# An identity on the number of trees

Let $T_n$ be the number of labelled trees on $n$ vertices, then

$$T_n=\sum_kk\binom{n-2}{k-1}T_kT_{n-k} \tag{1}$$

Using this question, I was able to prove that

$$T_n= \frac{n}{2} \ \sum\binom{n-2}{k-1}T_kT_{n-k} .$$

But I don't know how to prove $(1)$. Can anyone help me please?

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Clarification: $T_n$ is the number of labelled trees on $n$ vertices, right? Can you specify that in the question as well? – Srivatsan Sep 19 '11 at 2:37
yes, you're right. I will specify – Alex M Sep 19 '11 at 3:06
On a lark, would you happen to have seen this? – J. M. Sep 19 '11 at 3:18
Hint: Take a tree with vertices $\{ 1,2,\ldots, n \}$. There is a unique edge $e$ incident to vertex $1$ such that $n$ is on the other side of $e$ from $1$. Delete $e$, leaving two trees behind. Now, someone else finish the argument from here... – David Speyer Sep 19 '11 at 18:25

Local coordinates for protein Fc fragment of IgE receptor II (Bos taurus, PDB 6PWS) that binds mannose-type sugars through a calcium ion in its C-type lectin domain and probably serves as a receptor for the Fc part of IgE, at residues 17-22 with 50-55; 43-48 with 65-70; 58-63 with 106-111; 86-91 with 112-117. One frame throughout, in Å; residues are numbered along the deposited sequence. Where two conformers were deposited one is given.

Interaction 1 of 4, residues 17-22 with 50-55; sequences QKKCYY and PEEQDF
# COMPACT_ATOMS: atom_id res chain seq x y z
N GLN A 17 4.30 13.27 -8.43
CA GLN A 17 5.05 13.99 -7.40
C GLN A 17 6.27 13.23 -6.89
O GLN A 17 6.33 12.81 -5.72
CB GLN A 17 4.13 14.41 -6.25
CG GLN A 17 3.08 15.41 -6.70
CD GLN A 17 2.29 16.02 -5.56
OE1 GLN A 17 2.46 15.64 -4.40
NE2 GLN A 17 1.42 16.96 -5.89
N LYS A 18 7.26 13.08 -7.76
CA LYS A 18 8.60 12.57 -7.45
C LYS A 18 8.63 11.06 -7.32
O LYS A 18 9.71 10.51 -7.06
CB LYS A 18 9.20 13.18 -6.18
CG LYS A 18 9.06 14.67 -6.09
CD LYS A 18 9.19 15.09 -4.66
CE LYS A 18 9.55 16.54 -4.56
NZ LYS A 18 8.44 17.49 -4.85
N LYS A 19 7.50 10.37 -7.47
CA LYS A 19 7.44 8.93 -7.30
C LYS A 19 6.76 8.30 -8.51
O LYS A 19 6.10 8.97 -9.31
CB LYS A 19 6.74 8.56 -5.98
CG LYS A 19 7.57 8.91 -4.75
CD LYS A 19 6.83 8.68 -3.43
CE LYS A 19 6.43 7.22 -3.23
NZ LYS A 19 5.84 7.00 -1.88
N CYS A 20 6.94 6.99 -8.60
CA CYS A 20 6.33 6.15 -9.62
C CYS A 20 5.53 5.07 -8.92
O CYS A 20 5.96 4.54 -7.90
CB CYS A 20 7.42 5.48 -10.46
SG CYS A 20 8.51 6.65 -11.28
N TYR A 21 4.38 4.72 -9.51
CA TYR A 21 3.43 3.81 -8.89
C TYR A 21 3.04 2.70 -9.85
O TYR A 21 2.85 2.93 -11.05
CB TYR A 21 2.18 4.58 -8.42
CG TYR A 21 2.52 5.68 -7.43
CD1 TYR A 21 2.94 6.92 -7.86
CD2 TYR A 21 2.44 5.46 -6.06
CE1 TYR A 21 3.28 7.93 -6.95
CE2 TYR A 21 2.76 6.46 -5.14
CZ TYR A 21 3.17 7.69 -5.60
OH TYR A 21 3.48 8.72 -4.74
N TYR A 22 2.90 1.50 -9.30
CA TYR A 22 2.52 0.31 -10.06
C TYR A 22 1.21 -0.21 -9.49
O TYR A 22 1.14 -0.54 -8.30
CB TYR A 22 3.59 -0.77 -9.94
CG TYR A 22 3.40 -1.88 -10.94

Continuing Davidâ€™s hint: Let $k$ be the number of vertices in the tree containing vertex $n$. How many possible sets of vertices are there for the subtree with $k$ vertices? – Brian M. Scott Sep 19 '11 at 19:54
I incidentally came on this post. The OP was on the right path. He proved that $$T_n=\frac{n}{2}\sum_k\binom{n-2}{k-1}T_kT_{n-k}.$$ This is euqivalent to say $$\begin{eqnarray}2T_n&=&\sum_k(k+(n-k))\binom{n-2}{k-1}T_kT_{n-k}\\ &=&\sum_k\left(k\binom{n-2}{k-1}T_kT_{n-k}+(n-k)\binom{n-2}{n-k-1}T_{n-k}{T_k}\right)\\&=&\sum_kk\binom{n-2}{k-1}T_kT_{n-k}+\sum_jk\binom{n-2}{j-1}T_jT_{n-j}\\ &=&2\sum_kk\binom{n-2}{k-1}T_nT_{n-k}.\end{eqnarray}$$ From which the result follows.